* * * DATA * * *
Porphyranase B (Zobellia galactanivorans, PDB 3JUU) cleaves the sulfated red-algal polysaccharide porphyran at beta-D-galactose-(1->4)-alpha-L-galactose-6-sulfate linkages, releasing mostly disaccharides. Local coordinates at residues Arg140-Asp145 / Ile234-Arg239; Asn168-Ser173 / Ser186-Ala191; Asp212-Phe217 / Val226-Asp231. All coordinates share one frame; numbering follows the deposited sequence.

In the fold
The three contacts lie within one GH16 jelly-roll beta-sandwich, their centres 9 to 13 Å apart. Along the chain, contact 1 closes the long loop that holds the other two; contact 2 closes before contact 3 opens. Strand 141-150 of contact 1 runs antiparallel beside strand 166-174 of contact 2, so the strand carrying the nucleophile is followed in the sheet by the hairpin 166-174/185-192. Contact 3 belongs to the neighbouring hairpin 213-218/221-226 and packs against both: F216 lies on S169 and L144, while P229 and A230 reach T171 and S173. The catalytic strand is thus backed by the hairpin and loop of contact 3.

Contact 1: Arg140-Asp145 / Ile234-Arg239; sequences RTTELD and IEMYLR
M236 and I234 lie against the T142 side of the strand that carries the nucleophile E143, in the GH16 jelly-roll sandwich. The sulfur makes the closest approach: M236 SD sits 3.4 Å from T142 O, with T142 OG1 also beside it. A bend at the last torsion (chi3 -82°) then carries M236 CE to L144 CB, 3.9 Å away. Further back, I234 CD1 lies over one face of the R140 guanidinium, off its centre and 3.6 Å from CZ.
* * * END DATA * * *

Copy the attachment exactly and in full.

Porphyranase B (Zobellia galactanivorans, PDB 3JUU) cleaves the sulfated red-algal polysaccharide porphyran at beta-D-galactose-(1->4)-alpha-L-galactose-6-sulfate linkages, releasing mostly disaccharides. Local coordinates at residues Arg140-Asp145 / Ile234-Arg239; Asn168-Ser173 / Ser186-Ala191; Asp212-Phe217 / Val226-Asp231. All coordinates share one frame; numbering follows the deposited sequence.

In the fold
The three contacts lie within one GH16 jelly-roll beta-sandwich, their centres 9 to 13 Å apart. Along the chain, contact 1 closes the long loop that holds the other two; contact 2 closes before contact 3 opens. Strand 141-150 of contact 1 runs antiparallel beside strand 166-174 of contact 2, so the strand carrying the nucleophile is followed in the sheet by the hairpin 166-174/185-192. Contact 3 belongs to the neighbouring hairpin 213-218/221-226 and packs against both: F216 lies on S169 and L144, while P229 and A230 reach T171 and S173. The catalytic strand is thus backed by the hairpin and loop of contact 3.

Contact 1: Arg140-Asp145 / Ile234-Arg239; sequences RTTELD and IEMYLR
M236 and I234 lie against the T142 side of the strand that carries the nucleophile E143, in the GH16 jelly-roll sandwich. The sulfur makes the closest approach: M236 SD sits 3.4 Å from T142 O, with T142 OG1 also beside it. A bend at the last torsion (chi3 -82°) then carries M236 CE to L144 CB, 3.9 Å away. Further back, I234 CD1 lies over one face of the R140 guanidinium, off its centre and 3.6 Å from CZ.